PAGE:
• Improved customer interactions: Happy, motivated employees often have better customer interactions than those who aren’t effectively incentivized at work.

Is Your Boss … the Key to Your Happiness?

Much more than just money, the key to employee satisfaction might hinge on their relationship with their supervisor and other management.

“When it comes to employee happiness, bosses and supervisors play a bigger role than one might guess,” says McKinsey & Company. “Relationships with management are the top factor in employees’ job satisfaction, which in turn is the second most important determinant of employees’ overall well-being. According to our analysis, only mental health is more important for overall life satisfaction.”

It’s worth reviewing McKinsey’s research numbers:

  • When asked about the drivers of life satisfaction, respondents cited job satisfaction (25 percent) as No. 2, only behind mental health (36 percent).
  • When asked about the drivers of job satisfaction, respondents cited interpersonal relationships (39 percent) as No. 1.
  • When asked about the drivers of satisfaction in interpersonal relationships at work, respondents cited their relationship with management (86 percent) as the overall top factor.

And despite this critical link between life and job satisfaction and worker/supervisor relationship, 3 in 4 surveyed said that the most stressful aspect of their job was … their immediate boss!

McKinsey’s article concludes, “Because of the connection between happiness at work and overall life satisfaction, improving employee happiness could make a material difference to the world’s 2.1 billion workers.1 It could also boost profitability and enhance organizational health.”

Falcone in the SHRM article agreed, saying that two things are clear:

  • People join companies but leave managers.
  • The relationship with the boss and the learning curve are the two most critical aspects of employee retention.

Falcone did, however, caution that motivation cannot be self-imposed by management on employees – they must find self-motivation – but that companies should create the right environment for motivation by implementing relevant non-monetary HR policies.

The Pandemic Changed Engagement in the Workplace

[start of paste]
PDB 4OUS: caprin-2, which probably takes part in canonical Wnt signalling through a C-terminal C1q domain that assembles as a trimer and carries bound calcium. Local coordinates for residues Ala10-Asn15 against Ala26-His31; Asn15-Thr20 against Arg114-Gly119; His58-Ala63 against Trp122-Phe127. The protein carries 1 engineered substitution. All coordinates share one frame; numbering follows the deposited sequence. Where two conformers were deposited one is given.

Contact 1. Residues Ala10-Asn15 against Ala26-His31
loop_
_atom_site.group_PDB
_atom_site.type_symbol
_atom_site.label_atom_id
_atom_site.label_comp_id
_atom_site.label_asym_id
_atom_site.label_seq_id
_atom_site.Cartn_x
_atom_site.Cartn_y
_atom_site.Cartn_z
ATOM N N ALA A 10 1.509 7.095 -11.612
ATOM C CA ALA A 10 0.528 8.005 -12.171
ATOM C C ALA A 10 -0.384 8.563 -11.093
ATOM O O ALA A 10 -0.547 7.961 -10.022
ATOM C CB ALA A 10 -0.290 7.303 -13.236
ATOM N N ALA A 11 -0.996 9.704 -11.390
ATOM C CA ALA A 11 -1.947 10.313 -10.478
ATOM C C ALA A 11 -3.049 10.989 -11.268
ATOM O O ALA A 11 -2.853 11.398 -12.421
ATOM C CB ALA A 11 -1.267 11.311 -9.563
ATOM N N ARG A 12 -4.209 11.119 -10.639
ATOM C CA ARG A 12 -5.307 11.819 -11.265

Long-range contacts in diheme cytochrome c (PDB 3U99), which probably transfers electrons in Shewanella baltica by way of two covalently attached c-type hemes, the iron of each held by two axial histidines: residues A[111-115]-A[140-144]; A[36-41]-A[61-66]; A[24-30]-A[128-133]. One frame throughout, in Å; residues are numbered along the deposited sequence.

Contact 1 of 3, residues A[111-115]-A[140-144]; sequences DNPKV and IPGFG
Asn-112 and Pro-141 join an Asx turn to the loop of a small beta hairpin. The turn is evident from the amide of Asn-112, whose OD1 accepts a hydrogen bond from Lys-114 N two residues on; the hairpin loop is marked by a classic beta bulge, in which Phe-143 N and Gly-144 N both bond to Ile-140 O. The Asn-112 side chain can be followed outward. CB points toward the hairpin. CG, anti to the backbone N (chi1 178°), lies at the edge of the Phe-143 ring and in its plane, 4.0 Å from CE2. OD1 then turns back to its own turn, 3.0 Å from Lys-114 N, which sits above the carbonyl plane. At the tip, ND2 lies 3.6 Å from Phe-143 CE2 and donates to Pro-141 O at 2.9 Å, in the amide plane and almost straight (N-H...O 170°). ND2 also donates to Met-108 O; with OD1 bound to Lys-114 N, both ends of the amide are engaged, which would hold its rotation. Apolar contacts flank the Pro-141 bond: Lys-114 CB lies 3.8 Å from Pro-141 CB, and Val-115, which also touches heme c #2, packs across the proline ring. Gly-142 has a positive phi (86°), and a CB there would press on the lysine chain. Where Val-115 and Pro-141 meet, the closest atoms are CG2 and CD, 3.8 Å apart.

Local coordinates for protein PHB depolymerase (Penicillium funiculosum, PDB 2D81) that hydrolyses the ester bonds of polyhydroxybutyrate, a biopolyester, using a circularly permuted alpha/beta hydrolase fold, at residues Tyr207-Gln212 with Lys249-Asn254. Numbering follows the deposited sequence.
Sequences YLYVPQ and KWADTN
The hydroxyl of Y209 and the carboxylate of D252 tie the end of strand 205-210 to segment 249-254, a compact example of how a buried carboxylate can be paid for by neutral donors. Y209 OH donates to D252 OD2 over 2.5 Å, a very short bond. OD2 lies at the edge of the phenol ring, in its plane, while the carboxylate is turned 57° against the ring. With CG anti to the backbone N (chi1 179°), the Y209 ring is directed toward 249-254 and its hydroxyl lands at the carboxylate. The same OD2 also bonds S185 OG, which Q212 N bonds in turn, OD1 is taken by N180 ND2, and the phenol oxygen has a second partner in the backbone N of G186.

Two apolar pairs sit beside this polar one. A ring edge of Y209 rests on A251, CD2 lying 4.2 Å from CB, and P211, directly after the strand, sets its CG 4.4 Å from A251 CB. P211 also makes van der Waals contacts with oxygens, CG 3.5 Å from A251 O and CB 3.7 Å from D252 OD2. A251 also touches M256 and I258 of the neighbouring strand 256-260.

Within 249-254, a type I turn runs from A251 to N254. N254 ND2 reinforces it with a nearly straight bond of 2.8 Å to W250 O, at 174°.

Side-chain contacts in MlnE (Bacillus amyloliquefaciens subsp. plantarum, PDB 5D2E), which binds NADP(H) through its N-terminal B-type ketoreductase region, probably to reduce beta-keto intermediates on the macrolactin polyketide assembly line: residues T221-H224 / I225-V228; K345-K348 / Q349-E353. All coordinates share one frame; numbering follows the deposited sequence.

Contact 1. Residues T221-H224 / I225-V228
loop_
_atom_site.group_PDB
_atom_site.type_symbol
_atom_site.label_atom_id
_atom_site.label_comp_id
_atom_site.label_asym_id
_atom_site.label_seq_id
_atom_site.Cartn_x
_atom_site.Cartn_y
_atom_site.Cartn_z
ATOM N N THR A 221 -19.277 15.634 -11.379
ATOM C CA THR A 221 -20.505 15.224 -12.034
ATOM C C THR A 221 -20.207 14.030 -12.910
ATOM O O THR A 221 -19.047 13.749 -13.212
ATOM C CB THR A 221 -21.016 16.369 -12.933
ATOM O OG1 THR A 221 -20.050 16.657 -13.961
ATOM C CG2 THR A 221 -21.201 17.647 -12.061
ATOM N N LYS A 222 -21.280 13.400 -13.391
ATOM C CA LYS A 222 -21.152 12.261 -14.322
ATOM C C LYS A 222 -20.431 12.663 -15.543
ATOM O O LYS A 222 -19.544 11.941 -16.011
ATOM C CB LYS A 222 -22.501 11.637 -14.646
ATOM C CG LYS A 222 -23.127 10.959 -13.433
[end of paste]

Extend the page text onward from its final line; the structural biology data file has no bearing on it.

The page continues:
Motivating employees in ways other than money has taken on even more importance in a post-pandemic world.

“Three years after the start of the pandemic, we’re seeing how our collective trauma has impacted the psychology of work,” says a May article in HBR. “Feeling passionate about our working life — liking what we do and how we do it — is as important as ever, but what creates that passion has broadened and deepened. Leaders need to catch up or they’ll be operating frustratingly empty hybrid offices with quiet-quitters and short-timers.”

Remember, 2019 was the high water mark for employee engagement and Gallup says that the engagement elements that declined the most from pre-pandemic levels were:

  • Clarity of expectation.
  • Connection to the mission or purpose of the company.
  • Opportunities to learn and grow.
  • Opportunities to do what employees do best.
  • Feeling cared about at work 

And these engagement issues may only intensify as younger workers are more disengaged than their older counterparts.

“Engagement for those under age 35 (young millennials and Gen Zers) decreased by four points and active disengagement in this same group increased by four points compared with before the pandemic,” reported Gallup.

5 Non-Monetary Ways to Motivate Your Employees

Here are 5 non-monetary ways to motivate your employees in 2023:

  • Delegate Key Tasks: Delegation might conjure up images of mundane tasks pawned off on an unlucky employee, but delegation done right can provide on-the-job training that can motivate and challenge workers while advancing them along their career path.

This isn’t about managers delegating minor tasks that they want off their desk; it’s about delegating what they’re good at and putting people in a position to gain hands-on experience doing what they’re most interested in,” Brenda Villa, director of human resources at Desser Aerospace, told SHRM.